Gathering the data can also be a tricky one but for different reasons. In many cases people will use data from issue tracking tools, like Jira. In some cases, this data will be hand cranked and lacking accuracy. We can miss some important events or trends.

Valuable data for an Agile retrospective should be:

  • Correct
  • Concise & focused: let’s not drown ourselves in data. What are the questions we want to answer? Let’s get the data that helps us answer them. For example: if we are interested in solving our blockers, let’s get the data around what stories were blocked and why.
  • Easy to generate: Agile retrospective is something we do every two weeks. We need the preparation to be streamlined and quick.

In the Atlassian universe, a common way for data gathering is to get a Jira macro on a Confluence page and show all stories from the sprint. The problem is that the team is already gearing up for the next sprint and Jira data is ever changing. Within a day or two the page may be out of date. Moreover, we often want to look back at our data in a few weeks (for example- at the next retrospective). When using Jira macro, the data on the page has moved on and is no longer what we had in front of us during the retrospective.

Jira Snapshots solves these issues. It allows teams to take a snapshot of our Jira data at a specific moment. This ensures that the data forever reflects the retrospective. We’ll always have the context of the decisions they made. See more about this in my Article in the Atlassian community and in this video

Generate insights during an Agile retrospective

When it comes to generating insights, there is no shortage of support and tools. Miro boards, Retromats, or Confluence templates are all popular choices. Yet, there are still many ‘antipatterns’ that can develop over time. A common one is not making enough time to explore the data, but rather jumping to conclusions. We need to kindle the curiosity that we sparked in stage one. Give it time to turn into a lively brainstorming session. New ideas will arise, and a deeper understanding of what holds us back will emerge.

We picked that notion of Retrospective ‘anti-pattern’ from another great book, “Retrospectives Antipatterns” by Aino Vonge Corry, taps into her experience of facilitating retrospectives. It collates the antipatterns that can naturally emerge. Like the one where some people never speak while other people always give their opinion. Along with helping us identify that we have an antipattern situation, the book gives some great solutions.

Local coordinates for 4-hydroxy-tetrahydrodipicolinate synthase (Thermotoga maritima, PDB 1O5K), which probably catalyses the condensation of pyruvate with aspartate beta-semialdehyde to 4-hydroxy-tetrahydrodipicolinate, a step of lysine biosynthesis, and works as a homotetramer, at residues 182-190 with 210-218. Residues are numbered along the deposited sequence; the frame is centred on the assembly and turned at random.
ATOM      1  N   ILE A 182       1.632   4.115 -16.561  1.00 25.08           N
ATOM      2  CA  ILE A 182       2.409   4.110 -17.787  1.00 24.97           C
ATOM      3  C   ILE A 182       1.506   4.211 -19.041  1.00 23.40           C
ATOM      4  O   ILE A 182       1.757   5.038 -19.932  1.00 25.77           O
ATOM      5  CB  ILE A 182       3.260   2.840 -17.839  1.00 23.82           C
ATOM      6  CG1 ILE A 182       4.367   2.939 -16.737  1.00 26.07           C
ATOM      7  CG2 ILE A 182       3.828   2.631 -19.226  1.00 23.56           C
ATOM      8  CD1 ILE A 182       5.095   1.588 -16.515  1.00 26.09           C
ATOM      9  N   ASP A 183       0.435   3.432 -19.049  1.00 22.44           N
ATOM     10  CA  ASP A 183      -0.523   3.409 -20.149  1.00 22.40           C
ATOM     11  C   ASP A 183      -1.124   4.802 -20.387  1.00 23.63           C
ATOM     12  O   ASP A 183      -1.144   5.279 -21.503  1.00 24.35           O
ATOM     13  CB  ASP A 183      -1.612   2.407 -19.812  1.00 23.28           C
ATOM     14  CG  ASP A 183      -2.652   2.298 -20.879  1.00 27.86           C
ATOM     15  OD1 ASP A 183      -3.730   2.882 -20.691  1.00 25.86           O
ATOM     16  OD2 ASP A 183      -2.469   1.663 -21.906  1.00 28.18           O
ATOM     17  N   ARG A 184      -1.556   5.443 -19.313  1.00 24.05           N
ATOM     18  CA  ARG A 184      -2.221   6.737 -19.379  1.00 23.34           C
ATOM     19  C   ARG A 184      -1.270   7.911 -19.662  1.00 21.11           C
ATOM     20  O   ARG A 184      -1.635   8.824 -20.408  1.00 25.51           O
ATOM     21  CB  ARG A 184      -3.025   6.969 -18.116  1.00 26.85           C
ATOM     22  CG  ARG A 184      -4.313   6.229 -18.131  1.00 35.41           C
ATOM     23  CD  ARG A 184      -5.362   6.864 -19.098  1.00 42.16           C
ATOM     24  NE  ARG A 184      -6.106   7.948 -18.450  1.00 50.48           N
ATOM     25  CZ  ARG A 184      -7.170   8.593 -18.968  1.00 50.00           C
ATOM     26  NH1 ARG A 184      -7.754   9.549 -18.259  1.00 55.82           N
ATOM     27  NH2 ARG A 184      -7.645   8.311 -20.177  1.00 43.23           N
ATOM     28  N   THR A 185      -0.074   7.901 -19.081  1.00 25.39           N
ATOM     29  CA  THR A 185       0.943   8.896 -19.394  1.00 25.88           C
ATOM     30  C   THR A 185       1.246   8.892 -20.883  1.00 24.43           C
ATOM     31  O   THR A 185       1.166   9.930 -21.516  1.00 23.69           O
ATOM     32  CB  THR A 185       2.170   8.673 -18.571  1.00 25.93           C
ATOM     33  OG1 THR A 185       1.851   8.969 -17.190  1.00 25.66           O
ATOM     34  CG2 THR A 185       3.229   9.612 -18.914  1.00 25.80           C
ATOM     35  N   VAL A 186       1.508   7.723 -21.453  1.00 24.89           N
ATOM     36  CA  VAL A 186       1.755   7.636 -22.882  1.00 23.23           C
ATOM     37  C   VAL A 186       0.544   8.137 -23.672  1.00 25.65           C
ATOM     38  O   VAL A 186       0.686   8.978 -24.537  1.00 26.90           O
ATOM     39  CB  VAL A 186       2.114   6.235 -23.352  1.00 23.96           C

Neal was lucky enough to attend a few retrospectives that were facilitated by Aino Vonge Corry herself. He learned from her some important tricks, like the Soup retrospective. Watch this quick video to see Neal, in his own words, telling us about the Soup.

Conclusion

I learned from Neal about how much skill and thoughtfulness goes into doing Agile retrospectives the right way. Making good teams great is not a trivial endeavor but the potential rewards are significant. The story about the Soup retrospective (video link) shows how a single meeting can change the destiny of a team. It empowered them to progress on fronts that were unimaginable to them before.

Watch this space for more conversations with retrospective leaders and shakers. And hopefully we’ll also cover the last two stages of a retrospective: Decisions and Closure.

Until then, I recommend to check out these two books:

  1. Agile retrospectives, The 2nd edition (2024) was recently released, so highly recommend you get the most up to date information there. Authored by: Esther Derby, Diana Larsen, and David Horowitz
  2. Retrospectives Antipatterns, by Aino Vonge Corry.